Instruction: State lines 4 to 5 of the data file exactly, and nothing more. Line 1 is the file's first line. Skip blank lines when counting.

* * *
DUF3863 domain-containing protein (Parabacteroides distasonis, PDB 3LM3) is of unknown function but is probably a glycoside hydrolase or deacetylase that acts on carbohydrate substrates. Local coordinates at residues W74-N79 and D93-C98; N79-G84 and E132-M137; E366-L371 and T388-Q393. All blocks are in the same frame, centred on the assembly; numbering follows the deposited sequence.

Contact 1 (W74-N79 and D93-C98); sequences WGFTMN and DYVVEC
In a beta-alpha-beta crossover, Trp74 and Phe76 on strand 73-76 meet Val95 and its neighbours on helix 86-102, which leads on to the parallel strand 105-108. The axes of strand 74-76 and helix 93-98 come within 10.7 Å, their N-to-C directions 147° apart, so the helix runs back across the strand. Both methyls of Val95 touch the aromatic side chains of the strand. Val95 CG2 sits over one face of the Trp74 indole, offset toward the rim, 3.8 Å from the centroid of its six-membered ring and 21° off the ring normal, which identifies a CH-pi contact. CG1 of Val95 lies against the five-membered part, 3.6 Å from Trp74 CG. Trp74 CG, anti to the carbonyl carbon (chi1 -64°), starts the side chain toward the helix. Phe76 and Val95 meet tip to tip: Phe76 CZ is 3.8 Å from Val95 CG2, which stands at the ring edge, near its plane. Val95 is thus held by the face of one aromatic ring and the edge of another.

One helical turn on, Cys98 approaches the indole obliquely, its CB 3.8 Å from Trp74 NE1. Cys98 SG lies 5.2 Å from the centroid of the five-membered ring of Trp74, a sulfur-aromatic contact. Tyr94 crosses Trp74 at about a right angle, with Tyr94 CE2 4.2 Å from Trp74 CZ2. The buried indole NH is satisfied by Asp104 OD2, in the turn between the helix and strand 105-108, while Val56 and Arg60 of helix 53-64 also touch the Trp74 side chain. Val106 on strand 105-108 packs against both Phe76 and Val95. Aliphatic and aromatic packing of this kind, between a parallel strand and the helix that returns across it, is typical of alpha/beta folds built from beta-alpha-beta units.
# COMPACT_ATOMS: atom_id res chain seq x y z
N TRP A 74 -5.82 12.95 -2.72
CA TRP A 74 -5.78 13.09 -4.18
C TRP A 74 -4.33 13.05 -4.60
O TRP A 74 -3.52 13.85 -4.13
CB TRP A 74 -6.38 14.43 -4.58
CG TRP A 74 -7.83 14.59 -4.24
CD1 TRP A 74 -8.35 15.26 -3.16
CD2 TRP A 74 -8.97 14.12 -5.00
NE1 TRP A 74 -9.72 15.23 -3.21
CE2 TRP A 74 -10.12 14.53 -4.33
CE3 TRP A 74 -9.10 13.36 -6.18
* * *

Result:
One helical turn on, Cys98 approaches the indole obliquely, its CB 3.8 Å from Trp74 NE1. Cys98 SG lies 5.2 Å from the centroid of the five-membered ring of Trp74, a sulfur-aromatic contact. Tyr94 crosses Trp74 at about a right angle, with Tyr94 CE2 4.2 Å from Trp74 CZ2. The buried indole NH is satisfied by Asp104 OD2, in the turn between the helix and strand 105-108, while Val56 and Arg60 of helix 53-64 also touch the Trp74 side chain. Val106 on strand 105-108 packs against both Phe76 and Val95. Aliphatic and aromatic packing of this kind, between a parallel strand and the helix that returns across it, is typical of alpha/beta folds built from beta-alpha-beta units.
# COMPACT_ATOMS: atom_id res chain seq x y z